Ancient Olive and Grape Refineries Discovered in Egypt's North Coast
Antiquity News for June 9th 2001
By Amargi Hillier
(Matrouch City) An archaeological excavation team led by Mr. Adel Said Yousif, head of antiquities in the Matrouch governate, announced today their discovery of numerous ancient Roman olive and grape refineries. The excavation is located in the Daba area approximately 170 kilometers away from Alexandria. Remnants of the ancient grape and olive processing factories dates back to the Baltic / Roman period spanning from the end of the 4th century BC till the 1st century BC.
Mr. Yousif said that this discovery provides evidence that Egypt was a great exporter to the European countries of grape and olive related items. The excavation consists of numerous ancient factories and refineries which are believed to have also served the market of the Mediterranean Sea. Mr. Yousif added, "We also found a large area containing housing for the workers of these refineries. Many of these housing structures are decorated with interesting mosaics. We also found cisterns for washing grapes and olives; some of which as large as 12 meters square. We also found refineries as big as 100 meters square."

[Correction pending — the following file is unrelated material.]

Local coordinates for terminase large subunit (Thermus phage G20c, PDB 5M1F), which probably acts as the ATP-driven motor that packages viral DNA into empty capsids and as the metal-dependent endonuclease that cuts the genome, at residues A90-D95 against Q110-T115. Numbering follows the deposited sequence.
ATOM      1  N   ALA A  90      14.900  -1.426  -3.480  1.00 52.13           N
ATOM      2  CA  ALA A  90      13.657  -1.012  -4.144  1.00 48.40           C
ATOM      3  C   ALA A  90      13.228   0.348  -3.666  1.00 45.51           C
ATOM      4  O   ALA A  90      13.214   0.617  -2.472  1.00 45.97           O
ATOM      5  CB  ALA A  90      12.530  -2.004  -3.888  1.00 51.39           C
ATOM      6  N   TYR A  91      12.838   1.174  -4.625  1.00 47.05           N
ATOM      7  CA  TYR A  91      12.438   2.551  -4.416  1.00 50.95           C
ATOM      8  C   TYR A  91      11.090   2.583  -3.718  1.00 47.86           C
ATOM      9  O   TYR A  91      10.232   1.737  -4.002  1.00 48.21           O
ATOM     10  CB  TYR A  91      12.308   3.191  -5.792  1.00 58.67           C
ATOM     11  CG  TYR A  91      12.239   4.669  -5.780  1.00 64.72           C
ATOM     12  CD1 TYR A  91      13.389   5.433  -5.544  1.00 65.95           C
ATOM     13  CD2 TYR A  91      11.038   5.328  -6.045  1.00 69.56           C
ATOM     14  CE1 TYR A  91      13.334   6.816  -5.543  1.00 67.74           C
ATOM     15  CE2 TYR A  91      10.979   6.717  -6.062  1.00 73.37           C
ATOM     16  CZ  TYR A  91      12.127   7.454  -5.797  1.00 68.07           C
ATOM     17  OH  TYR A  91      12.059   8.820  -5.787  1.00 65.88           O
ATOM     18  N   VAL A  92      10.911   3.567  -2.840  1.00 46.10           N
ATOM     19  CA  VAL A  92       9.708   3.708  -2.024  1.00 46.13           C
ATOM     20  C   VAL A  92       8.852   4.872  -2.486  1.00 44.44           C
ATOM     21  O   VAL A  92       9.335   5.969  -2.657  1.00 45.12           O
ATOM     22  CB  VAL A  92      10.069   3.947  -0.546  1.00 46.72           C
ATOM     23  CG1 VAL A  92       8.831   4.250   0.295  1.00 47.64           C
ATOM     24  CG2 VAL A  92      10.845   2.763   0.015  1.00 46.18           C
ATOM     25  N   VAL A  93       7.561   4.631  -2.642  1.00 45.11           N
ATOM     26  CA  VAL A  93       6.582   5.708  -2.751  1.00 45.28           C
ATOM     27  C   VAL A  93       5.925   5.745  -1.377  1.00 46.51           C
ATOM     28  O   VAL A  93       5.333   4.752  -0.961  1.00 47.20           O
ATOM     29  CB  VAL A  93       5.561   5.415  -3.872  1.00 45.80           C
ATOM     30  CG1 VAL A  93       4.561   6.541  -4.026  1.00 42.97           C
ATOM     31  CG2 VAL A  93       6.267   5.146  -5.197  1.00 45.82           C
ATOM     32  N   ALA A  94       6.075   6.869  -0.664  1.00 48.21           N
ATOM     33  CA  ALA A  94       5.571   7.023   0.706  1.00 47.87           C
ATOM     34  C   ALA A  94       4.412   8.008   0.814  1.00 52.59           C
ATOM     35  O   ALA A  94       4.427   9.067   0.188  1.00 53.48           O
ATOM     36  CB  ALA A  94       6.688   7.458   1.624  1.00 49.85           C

Mr. Yousif also added that Dr. Gaballah Ali Gaballah, head of the Supreme Council for Antiquities, gave orders for the continuation of excavating in the area, and to begin restoration of any of the historical findings that are in bad condition.
These new discoveries are the first ancient findings in this Northern Coast area, thus opening up great probability of archaeologists finding more historical structures in this region.